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Keeping financial records – how long?

Radio Transcript, 2 minutes 38 seconds, for use during week of Jan. 7.

Description: Penny, Susan, and Ira talk about recordkeeping on tax returns, gifts, and your home.

Announcer: invest Wisely comes to you from Iowa State University Extension through a grant from the Investor Protection Trust, providing investor education on the web at: investorprotection.org.

Susan: Penny we’ve talked about the importance of keeping good records, so that I can prove my basis should I sell an asset. What about other records?  For example, how long should I keep a copy of my income tax returns?

Penny: Some people suggest you keep tax returns for three years, but keeping them longer is not a bad idea. You should also keep copies of all your 1099s, state tax refund documents, and any other information you used to prepare your return.

Susan: What about gifts?

Penny: You can give a gift up to $12,000 per year to any number of individuals with no tax consequences. If you give more than $12,000--or $24,000 to a married couple--you’ll need to file a gift tax return. Those returns should be kept forever.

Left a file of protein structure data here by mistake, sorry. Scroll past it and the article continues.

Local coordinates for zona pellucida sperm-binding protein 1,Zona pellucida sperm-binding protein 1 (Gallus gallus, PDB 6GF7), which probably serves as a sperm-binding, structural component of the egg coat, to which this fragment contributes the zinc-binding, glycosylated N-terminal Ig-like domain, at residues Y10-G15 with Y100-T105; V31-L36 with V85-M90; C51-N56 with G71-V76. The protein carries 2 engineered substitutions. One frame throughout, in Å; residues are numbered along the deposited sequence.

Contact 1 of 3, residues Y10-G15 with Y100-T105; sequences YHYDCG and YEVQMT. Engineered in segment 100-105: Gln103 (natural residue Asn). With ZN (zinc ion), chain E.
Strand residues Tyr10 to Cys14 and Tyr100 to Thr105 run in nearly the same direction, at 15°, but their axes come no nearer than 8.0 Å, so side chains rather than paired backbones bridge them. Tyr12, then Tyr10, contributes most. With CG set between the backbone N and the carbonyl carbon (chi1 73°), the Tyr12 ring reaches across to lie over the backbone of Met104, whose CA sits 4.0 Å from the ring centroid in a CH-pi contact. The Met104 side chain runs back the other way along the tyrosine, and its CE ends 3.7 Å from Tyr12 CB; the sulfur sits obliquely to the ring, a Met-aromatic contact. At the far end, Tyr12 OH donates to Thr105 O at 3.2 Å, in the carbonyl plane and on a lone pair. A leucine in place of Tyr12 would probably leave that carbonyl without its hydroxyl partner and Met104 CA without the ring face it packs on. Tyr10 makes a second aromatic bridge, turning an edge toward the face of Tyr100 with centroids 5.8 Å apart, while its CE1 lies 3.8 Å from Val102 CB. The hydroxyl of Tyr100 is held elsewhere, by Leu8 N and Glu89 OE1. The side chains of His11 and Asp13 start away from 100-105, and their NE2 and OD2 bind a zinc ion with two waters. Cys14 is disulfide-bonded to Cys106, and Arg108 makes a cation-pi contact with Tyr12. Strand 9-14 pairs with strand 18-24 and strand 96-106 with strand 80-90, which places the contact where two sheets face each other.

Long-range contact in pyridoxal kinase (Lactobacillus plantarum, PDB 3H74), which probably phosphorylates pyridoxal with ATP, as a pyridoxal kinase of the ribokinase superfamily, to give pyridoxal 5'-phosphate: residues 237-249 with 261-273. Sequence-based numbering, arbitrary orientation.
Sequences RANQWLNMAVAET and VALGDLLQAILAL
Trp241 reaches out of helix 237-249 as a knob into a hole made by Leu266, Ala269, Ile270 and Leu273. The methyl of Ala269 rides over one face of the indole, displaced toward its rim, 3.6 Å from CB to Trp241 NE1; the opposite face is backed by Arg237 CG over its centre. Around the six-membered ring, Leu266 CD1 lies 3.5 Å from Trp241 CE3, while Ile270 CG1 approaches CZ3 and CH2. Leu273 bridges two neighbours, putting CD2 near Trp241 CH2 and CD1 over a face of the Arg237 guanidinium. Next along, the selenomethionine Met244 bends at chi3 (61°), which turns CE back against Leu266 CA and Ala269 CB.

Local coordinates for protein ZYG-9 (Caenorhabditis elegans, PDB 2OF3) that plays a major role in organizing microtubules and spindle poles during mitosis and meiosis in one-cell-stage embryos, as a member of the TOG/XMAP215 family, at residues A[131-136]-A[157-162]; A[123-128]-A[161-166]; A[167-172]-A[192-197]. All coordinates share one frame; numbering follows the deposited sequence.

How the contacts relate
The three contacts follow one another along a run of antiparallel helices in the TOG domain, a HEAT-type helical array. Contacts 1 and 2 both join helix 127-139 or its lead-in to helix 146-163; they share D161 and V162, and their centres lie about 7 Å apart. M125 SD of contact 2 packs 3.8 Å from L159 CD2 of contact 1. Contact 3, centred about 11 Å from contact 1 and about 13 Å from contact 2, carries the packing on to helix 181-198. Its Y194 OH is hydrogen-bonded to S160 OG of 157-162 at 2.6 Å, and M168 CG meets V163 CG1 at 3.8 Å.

Ira: I keep all the documents that I get from my investment adviser and from my mutual fund companies. Do I need to keep those documents forever as well or is there a time when it’s safe to throw them?

Penny: When you get the statements, check to make sure they’re accurate.  You can throw your monthly statements at the end of each year after you’ve received your year-end statement.

Susan: What about records on my house?  What information is important to keep?

Penny: Currently, you’re allowed to exclude the first $500,000--or $250,000 for a single person--of capital gain on the sale of your principal residence.  This is true regardless of your age or how many homes you’ve sold in the past.

Ira: Would this apply even if I previously took a ‘once in a lifetime’ tax exclusion on another home sale?

Penny: Yes.  However, it’s good to remember that even though the provision to allow you to exclude capital gains is in place now, tax laws can change.  That’s why it’s a good idea to keep good records on your home, including the purchase price, money spent on improvements, and any other factors that might affect its basis.

Ira: Thank you, Penny.  As always, you’ve been very helpful.

Penny: You’re welcome.  And remember, for more information visit the ISU Extension website at extension.iastate.edu and look for ‘Invest Wisely.’

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Updated December 31, 2007